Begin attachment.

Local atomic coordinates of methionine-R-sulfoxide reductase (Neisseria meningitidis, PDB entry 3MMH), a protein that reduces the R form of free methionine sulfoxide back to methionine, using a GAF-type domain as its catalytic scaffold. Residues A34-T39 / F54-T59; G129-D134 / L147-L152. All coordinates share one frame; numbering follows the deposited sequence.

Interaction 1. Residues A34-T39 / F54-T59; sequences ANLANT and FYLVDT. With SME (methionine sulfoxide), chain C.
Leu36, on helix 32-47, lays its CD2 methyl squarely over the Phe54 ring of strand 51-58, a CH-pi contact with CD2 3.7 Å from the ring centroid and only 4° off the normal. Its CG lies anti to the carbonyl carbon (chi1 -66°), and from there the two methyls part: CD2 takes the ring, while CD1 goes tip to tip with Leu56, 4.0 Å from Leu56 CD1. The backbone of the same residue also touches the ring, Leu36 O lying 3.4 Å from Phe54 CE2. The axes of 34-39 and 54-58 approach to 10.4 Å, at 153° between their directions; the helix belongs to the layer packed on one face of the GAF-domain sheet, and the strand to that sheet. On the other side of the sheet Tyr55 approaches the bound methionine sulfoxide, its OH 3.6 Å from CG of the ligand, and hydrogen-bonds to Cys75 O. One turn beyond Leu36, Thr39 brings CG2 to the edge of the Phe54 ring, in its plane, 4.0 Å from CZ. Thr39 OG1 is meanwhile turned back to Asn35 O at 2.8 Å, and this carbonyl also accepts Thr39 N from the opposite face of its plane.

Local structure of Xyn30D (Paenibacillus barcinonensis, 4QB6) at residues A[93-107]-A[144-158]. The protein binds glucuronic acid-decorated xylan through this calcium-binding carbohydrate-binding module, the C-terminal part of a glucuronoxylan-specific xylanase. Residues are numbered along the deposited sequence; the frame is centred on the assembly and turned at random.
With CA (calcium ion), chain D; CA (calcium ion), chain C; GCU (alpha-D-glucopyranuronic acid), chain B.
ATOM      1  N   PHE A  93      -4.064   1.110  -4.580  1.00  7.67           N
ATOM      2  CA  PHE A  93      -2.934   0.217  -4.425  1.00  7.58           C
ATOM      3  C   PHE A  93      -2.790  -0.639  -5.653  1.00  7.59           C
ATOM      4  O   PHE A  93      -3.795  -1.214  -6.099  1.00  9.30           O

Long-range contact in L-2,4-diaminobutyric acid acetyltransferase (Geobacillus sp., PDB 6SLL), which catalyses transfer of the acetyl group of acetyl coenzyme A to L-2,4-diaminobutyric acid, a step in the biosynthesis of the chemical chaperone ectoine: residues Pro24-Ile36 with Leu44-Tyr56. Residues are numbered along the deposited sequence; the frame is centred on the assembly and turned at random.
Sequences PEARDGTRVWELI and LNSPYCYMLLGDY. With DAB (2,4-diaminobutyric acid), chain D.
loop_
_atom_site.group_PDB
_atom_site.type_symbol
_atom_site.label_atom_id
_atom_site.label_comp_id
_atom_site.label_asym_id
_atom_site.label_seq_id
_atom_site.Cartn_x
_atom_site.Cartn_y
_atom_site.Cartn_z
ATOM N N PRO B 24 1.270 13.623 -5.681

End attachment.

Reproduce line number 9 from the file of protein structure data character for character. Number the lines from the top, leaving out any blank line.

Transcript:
ATOM      4  O   PHE A  93      -3.795  -1.214  -6.099  1.00  9.30           O